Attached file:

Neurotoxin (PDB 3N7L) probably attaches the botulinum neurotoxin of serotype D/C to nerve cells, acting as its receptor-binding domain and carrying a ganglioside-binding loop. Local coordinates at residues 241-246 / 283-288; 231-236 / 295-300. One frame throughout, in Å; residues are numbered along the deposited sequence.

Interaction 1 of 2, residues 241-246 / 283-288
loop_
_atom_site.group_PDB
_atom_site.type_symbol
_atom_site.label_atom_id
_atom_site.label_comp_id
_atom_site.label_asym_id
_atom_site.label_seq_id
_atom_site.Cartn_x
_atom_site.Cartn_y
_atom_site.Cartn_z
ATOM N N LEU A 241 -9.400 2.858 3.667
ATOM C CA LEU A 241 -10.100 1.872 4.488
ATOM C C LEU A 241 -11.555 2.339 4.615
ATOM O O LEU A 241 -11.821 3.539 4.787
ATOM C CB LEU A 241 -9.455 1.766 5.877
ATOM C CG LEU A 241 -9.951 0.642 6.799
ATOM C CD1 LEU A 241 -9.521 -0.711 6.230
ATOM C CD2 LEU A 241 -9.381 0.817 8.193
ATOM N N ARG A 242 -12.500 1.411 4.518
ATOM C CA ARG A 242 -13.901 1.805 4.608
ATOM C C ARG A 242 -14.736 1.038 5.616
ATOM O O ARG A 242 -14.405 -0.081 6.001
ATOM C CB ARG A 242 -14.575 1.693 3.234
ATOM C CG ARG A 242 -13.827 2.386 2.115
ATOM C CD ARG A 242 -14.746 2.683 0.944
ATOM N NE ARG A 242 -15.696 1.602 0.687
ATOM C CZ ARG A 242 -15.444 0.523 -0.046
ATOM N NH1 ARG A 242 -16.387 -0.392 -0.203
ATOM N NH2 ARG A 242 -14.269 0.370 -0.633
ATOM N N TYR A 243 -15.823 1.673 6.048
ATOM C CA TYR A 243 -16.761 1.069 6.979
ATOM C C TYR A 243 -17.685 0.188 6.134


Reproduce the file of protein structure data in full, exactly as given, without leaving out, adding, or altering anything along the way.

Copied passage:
Neurotoxin (PDB 3N7L) probably attaches the botulinum neurotoxin of serotype D/C to nerve cells, acting as its receptor-binding domain and carrying a ganglioside-binding loop. Local coordinates at residues 241-246 / 283-288; 231-236 / 295-300. One frame throughout, in Å; residues are numbered along the deposited sequence.

Interaction 1 of 2, residues 241-246 / 283-288
loop_
_atom_site.group_PDB
_atom_site.type_symbol
_atom_site.label_atom_id
_atom_site.label_comp_id
_atom_site.label_asym_id
_atom_site.label_seq_id
_atom_site.Cartn_x
_atom_site.Cartn_y
_atom_site.Cartn_z
ATOM N N LEU A 241 -9.400 2.858 3.667
ATOM C CA LEU A 241 -10.100 1.872 4.488
ATOM C C LEU A 241 -11.555 2.339 4.615
ATOM O O LEU A 241 -11.821 3.539 4.787
ATOM C CB LEU A 241 -9.455 1.766 5.877
ATOM C CG LEU A 241 -9.951 0.642 6.799
ATOM C CD1 LEU A 241 -9.521 -0.711 6.230
ATOM C CD2 LEU A 241 -9.381 0.817 8.193
ATOM N N ARG A 242 -12.500 1.411 4.518
ATOM C CA ARG A 242 -13.901 1.805 4.608
ATOM C C ARG A 242 -14.736 1.038 5.616
ATOM O O ARG A 242 -14.405 -0.081 6.001
ATOM C CB ARG A 242 -14.575 1.693 3.234
ATOM C CG ARG A 242 -13.827 2.386 2.115
ATOM C CD ARG A 242 -14.746 2.683 0.944
ATOM N NE ARG A 242 -15.696 1.602 0.687
ATOM C CZ ARG A 242 -15.444 0.523 -0.046
ATOM N NH1 ARG A 242 -16.387 -0.392 -0.203
ATOM N NH2 ARG A 242 -14.269 0.370 -0.633
ATOM N N TYR A 243 -15.823 1.673 6.048
ATOM C CA TYR A 243 -16.761 1.069 6.979
ATOM C C TYR A 243 -17.685 0.188 6.134